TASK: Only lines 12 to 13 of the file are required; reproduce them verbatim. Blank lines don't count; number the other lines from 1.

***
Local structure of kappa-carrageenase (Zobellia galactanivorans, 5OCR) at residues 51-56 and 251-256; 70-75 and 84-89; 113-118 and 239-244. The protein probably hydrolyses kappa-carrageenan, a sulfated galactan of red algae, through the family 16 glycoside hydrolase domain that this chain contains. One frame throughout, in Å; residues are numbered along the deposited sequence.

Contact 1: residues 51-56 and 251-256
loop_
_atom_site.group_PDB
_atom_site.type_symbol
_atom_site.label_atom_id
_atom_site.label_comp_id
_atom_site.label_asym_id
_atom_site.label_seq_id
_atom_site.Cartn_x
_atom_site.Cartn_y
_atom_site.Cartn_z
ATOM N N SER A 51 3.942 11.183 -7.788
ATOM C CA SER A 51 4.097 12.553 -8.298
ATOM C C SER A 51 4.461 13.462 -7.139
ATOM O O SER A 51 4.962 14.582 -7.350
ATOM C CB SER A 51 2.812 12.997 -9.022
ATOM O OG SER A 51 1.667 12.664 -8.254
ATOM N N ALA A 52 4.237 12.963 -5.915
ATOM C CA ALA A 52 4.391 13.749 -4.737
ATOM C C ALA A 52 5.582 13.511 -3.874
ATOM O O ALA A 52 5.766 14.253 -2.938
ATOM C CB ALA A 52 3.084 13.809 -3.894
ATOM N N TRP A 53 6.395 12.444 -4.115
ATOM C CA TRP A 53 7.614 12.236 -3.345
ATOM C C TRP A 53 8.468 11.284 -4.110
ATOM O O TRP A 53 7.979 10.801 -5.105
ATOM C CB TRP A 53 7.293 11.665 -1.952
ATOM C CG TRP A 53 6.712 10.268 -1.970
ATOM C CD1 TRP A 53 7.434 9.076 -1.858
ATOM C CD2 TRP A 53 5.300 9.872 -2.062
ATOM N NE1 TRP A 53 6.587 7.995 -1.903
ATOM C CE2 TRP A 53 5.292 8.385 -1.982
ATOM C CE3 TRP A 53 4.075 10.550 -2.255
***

_atom_site.Cartn_z
ATOM N N SER A 51 3.942 11.183 -7.788